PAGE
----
You always want to do right by your cat, so taking proper care of them by taking them to the vet at proper intervals is an essential detail for a full health profile. The thing is, vet care can be expensive, and it can be hard to book an appointment and/or get your cat into a crate to carry them there. So, understanding proper care timings is crucial. Let’s take a look.

What is the basic minimum for taking your cat to the vet?

Below, we’ll go over the basic minimum that you definitely need to take your cat to the vet so that you know for sure that you’re taking proper care of them. The essential vet trips would be:

  • Routine Health Assessments: Cats are great at hiding when they are not well so the yearly exam is so important to catch things early. At these appointments your veterinarians will take a complete history to see if there are any potential “flags” for disease, and will  perform physical examinations which will include evaluation of their weight and body condition. Your vet will recommend an appropriate vaccination schedule to prevent disease based on your cat’s risk factors and may suggest lab work pending the history provided,  physical examination findings, and age of your pet. There are several diseases that are common in senior cats, and early diagnosis is important. This annual exam provides a good focus on preventative medicine.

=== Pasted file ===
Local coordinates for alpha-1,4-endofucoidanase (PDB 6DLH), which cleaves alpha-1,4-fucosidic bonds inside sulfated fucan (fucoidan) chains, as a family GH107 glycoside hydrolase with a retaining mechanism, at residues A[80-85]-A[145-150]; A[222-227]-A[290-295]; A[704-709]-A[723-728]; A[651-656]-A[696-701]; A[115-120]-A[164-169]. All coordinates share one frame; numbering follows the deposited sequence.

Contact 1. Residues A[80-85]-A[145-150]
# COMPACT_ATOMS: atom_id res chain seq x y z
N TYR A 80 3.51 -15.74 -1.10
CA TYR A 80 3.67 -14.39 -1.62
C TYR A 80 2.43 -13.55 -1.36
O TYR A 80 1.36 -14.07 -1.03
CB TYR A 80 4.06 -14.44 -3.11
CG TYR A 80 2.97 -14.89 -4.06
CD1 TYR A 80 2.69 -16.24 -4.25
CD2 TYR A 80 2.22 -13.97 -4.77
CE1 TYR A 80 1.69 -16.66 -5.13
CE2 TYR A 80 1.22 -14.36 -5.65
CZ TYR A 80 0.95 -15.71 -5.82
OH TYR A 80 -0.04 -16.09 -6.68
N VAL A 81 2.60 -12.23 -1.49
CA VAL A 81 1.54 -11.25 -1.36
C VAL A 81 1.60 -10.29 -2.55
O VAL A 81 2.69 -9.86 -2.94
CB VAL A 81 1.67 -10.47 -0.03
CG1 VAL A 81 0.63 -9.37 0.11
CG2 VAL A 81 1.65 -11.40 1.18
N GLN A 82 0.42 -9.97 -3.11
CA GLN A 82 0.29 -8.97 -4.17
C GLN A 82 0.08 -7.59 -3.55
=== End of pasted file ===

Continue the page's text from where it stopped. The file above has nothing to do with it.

• Getting your cat their vaccinations: Cats need regular immunizations, just like dogs, but recommendations can vary for how frequently to do these. Some vets will recommend different intervals for immunizations for cats, depending on their way of life and exposure risk (vaccinations for indoor only cats might be every 3 years, while for more outdoor cats some vaccines may be yearly). Whatever your vet recommends for proper vaccinations and immunity for your cat, make sure that you take their advice!
  • Dealing with an obvious health emergency: If there is obviously something wrong with your cat that needs immediate attention, this is going to require a vet visit for assessment. This could include an injury, difficulty breathing, potential toxin ingestion, decrease in level of alertness, missing more than a couple of meals, or when there are concerns for dehydration (ongoing vomiting, diarrhea, especially with lethargy and decreased food and water intake).
  • Getting advice if you notice something is off: Perhaps something just seems off about your cat’s behavior or general demeanour. Maybe they’re lethargic, losing weight, eating less, seem  painful or agitated. If you suspect that something is off with your cat, you might want to consider a trip to the vet to ensure that they are okay.  

Different types of vet appointments

The reason for your vet visit determines whether your cat needs a regular vet appointment or an emergency vet appointment. Emergency vet appointments may sometimes cost somewhat more at 24-hour care specialty hospitals.  

In areas that do not have nearby 24-hour care specialty hospitals, emergency appointments also might include the need for vet care outside of business hours, such as in the middle of the night and on weekends. Since a vet and potentially a team of workers might have to be called in, this could also have extra cost for needing the appointment at a strange hour.